Books I've Read in 2023

I kept a list as I went this year, so it's fairly complete – although may be missing some smaller books I re-read.

Books I've Read in 2023
This is the only photo with a book in it that I took this year (although it's showing my surgery-recovery setup from February); clearly, if I'm going to keep doing this, I need to take more photos that have books. But you can see one that I'm reading and my bookshelves in the background.

I kept a list as I went this year, so it's fairly complete – although may be missing some smaller books I re-read.

I have learned, in writing these descriptions, that it's not only my own writing that I have trouble describing, so some of these are rather short and not entirely descriptive. But the titles are there.


A Memory Called Empire and A Desolation Called Peace (Arkady Martine) – Diplomacy, mystery, and (in the second book) alien contact within a conquering empire, told by a representative of a conquered station. Science fiction.

Provenance (Ann Leckie) – Something of a sequel to the Imperial Radch trilogy in that it mentions the ongoing Presger situation, but mostly just set in the same universe. Science fiction.

Is Love the Answer? (Uta Isaki) – A story in manga form about an asexual college student who's figuring things out. Fiction.

Squire (Sara Alfeegah and Nadia Shammas) – A graphic novel about a girl who dreams of becoming a knight and how different the reality of that is from her dreams. Fantasy.

The Last Ronin (Kevin Eastman and Peter Laird) – The conclusion to the latest TMNT run. Comic book.

Spare Keys For Strange Doors (Lucy Lyall) – A collected volume of the webcomic Spare Keys For Strange Doors. Urban fantasy comic.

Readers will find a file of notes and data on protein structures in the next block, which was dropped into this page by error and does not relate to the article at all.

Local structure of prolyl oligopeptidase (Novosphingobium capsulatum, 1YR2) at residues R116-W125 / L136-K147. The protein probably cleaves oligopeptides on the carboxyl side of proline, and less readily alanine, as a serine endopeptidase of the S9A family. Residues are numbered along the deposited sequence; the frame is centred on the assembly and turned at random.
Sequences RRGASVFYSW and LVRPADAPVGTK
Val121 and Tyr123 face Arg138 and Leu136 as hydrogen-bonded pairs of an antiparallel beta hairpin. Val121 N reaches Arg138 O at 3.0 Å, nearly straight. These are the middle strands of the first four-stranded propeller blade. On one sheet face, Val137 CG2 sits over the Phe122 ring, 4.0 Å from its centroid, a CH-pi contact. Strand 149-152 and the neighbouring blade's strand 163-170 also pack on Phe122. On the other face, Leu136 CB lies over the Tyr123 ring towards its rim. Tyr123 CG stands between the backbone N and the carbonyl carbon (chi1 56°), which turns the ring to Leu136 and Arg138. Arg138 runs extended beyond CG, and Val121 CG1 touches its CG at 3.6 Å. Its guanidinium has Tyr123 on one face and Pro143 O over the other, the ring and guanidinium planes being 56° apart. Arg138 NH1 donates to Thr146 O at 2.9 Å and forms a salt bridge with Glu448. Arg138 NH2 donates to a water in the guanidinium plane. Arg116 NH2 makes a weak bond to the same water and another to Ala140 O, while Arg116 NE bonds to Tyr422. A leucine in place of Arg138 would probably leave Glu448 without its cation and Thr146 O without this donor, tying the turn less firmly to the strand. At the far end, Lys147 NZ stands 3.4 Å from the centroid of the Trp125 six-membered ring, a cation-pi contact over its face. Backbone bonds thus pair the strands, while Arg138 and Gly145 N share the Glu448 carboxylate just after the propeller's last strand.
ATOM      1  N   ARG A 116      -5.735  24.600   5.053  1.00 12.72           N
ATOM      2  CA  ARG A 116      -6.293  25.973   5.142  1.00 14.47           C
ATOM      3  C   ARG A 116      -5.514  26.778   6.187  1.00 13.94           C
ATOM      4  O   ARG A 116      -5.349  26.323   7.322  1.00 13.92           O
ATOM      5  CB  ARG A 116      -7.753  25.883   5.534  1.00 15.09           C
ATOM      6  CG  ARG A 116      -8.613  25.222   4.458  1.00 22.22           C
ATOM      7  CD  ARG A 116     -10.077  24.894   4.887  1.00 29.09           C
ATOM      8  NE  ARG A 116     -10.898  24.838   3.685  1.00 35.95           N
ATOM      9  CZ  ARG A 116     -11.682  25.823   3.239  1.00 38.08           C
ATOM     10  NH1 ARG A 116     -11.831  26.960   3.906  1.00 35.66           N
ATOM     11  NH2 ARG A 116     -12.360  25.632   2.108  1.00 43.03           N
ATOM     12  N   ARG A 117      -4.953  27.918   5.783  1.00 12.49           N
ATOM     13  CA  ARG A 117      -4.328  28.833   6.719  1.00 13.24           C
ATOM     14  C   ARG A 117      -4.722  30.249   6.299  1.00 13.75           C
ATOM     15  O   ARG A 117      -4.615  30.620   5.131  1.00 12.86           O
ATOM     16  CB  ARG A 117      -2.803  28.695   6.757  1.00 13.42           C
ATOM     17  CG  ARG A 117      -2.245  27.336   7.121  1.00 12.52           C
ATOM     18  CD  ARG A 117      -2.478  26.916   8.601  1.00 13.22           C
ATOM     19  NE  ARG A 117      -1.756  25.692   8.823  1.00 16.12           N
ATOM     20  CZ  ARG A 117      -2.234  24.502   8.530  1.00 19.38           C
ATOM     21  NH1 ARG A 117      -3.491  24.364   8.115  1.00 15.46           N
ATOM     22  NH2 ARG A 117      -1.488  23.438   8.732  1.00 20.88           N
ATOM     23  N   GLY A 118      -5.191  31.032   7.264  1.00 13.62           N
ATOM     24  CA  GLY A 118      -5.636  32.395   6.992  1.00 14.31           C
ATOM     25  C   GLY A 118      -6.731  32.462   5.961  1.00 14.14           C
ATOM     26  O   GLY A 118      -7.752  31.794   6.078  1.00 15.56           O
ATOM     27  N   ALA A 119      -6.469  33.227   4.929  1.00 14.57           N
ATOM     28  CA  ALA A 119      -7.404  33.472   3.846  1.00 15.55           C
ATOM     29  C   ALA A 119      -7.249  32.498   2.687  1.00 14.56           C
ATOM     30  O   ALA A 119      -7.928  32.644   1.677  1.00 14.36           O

Light From Uncommon Stars (Ryka Aoki) – It involves aliens, devils, and also a lot of violin music. Science fiction / fantasy.

The Raven Tower (Ann Leckie) – An ancient god plots its long revenge, and humans get mixed up in that. Fantasy.

The City We Became and The World We Make (N.K. Jemisin) – Cities wake up, come to life, and choose humans to represent them who then have to battle against forces from beyond this world. Urban fantasy.

The Martian Race (Gregory Benford) – Another book I finally actually got around to reading. The most realistic journey to Mars book I've read. Science fiction.

The Three Musketeers (Alexandre Dumas) – I had started reading it a long time ago and never finished, so I decided this was the year to do that (I did start over from the beginning). Fiction.

The Divine Comedy (Dante Alighieri) – I briefly ran out of reading material this year, and realized I'd picked this up an unknown but long time ago, and figured I'd finally read it.

Translation State (Ann Leckie) – Continuing on from Provenance, this deals more directly with the Presger and the ongoing talks. Science fiction.

All Systems Red, Artificial Condition, Rogue Protocol, and Exit Strategy (Martha Wells) – I'm sure it says something about me that I find Murderbot more relatable than pretty much any other character I've read about, but there it is. The stories are also interesting and action packed. Science fiction.

Witch King (Martha Wells) – The aftermath of a group of people including the main character having overthrown an evil conquering empire, now (much later) having to face resistance in the new world they helped create. Fantasy.

Cat Gamer 1, 2, and 3 (Wataru Nadatani) – A gamer adopts a cat and learns how to care for him (and keep gaming with him around). Very cute. Fiction.